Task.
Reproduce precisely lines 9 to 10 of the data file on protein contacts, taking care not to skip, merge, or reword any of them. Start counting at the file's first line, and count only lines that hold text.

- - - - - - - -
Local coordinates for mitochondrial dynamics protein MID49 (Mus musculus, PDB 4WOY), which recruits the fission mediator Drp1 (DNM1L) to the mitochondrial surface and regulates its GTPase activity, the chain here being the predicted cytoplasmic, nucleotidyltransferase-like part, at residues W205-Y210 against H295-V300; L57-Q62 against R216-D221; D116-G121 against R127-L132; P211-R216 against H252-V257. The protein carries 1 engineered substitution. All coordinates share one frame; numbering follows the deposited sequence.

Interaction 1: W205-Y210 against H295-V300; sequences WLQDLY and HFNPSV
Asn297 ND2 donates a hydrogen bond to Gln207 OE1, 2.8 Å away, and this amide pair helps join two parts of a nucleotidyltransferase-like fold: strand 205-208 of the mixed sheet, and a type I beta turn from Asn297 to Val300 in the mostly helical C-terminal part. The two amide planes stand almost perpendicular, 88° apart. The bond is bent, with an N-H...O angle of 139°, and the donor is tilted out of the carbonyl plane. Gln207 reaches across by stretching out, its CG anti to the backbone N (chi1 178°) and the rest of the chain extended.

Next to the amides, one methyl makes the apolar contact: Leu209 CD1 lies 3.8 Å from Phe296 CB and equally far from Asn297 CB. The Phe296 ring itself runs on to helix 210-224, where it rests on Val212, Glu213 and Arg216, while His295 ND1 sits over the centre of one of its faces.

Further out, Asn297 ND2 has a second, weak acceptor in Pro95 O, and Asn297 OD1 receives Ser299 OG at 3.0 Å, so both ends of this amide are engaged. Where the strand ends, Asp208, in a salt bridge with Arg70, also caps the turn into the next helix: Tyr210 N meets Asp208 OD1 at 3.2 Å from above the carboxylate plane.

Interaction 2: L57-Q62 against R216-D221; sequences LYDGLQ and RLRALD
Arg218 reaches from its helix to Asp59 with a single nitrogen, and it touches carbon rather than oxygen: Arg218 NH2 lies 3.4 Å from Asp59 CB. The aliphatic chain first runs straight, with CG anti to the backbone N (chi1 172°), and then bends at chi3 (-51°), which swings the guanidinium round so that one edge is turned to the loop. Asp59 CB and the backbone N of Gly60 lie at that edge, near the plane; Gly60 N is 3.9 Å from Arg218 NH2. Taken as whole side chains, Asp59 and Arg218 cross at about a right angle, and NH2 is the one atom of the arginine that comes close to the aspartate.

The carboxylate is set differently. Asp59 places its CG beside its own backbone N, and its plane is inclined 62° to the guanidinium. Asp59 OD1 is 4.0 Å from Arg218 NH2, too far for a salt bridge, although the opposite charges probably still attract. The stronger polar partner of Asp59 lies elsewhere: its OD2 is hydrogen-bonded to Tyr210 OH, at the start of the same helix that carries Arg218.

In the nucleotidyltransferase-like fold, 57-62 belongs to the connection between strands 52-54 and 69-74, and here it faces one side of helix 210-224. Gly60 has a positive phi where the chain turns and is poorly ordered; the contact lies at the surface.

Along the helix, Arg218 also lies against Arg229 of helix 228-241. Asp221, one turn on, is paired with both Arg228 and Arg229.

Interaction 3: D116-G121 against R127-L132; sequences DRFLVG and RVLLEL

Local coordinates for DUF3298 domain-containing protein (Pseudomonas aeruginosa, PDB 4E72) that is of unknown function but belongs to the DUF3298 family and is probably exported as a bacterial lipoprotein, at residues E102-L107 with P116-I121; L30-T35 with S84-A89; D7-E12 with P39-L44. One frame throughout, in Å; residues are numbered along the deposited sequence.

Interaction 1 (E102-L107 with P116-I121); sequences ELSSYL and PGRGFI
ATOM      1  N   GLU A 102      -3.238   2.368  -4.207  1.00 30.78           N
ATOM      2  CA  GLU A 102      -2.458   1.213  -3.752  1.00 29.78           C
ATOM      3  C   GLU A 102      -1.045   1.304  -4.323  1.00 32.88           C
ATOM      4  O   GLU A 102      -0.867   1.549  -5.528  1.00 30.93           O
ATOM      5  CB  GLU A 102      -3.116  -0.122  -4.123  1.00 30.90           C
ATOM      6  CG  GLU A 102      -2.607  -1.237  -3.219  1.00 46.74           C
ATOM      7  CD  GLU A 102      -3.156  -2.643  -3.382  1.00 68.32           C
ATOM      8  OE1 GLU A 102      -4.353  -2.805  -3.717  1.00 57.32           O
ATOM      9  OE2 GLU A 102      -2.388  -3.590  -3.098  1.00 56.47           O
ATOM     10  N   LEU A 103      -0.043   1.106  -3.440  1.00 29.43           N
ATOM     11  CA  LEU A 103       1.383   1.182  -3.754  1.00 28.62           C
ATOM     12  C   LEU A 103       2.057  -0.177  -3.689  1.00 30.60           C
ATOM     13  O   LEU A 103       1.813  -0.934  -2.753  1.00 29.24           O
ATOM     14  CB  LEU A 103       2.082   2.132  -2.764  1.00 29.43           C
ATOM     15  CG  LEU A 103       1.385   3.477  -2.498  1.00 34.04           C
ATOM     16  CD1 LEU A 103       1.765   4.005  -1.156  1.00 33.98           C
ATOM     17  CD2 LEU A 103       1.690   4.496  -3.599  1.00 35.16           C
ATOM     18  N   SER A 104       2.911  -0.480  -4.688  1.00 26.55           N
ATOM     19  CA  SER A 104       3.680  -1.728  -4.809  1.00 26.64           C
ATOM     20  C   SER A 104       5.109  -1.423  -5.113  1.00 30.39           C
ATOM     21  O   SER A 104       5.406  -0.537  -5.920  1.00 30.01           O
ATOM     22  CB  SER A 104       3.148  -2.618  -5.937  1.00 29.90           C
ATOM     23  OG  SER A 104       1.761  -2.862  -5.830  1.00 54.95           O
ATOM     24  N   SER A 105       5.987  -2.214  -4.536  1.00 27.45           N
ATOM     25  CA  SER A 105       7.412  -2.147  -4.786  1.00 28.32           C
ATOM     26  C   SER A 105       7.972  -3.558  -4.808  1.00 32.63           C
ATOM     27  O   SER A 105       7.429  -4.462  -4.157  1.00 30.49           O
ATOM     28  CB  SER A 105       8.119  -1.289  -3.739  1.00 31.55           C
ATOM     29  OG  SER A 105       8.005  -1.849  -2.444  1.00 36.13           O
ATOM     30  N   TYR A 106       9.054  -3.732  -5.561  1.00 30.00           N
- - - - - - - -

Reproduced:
In the nucleotidyltransferase-like fold, 57-62 belongs to the connection between strands 52-54 and 69-74, and here it faces one side of helix 210-224. Gly60 has a positive phi where the chain turns and is poorly ordered; the contact lies at the surface.

Along the helix, Arg218 also lies against Arg229 of helix 228-241. Asp221, one turn on, is paired with both Arg228 and Arg229.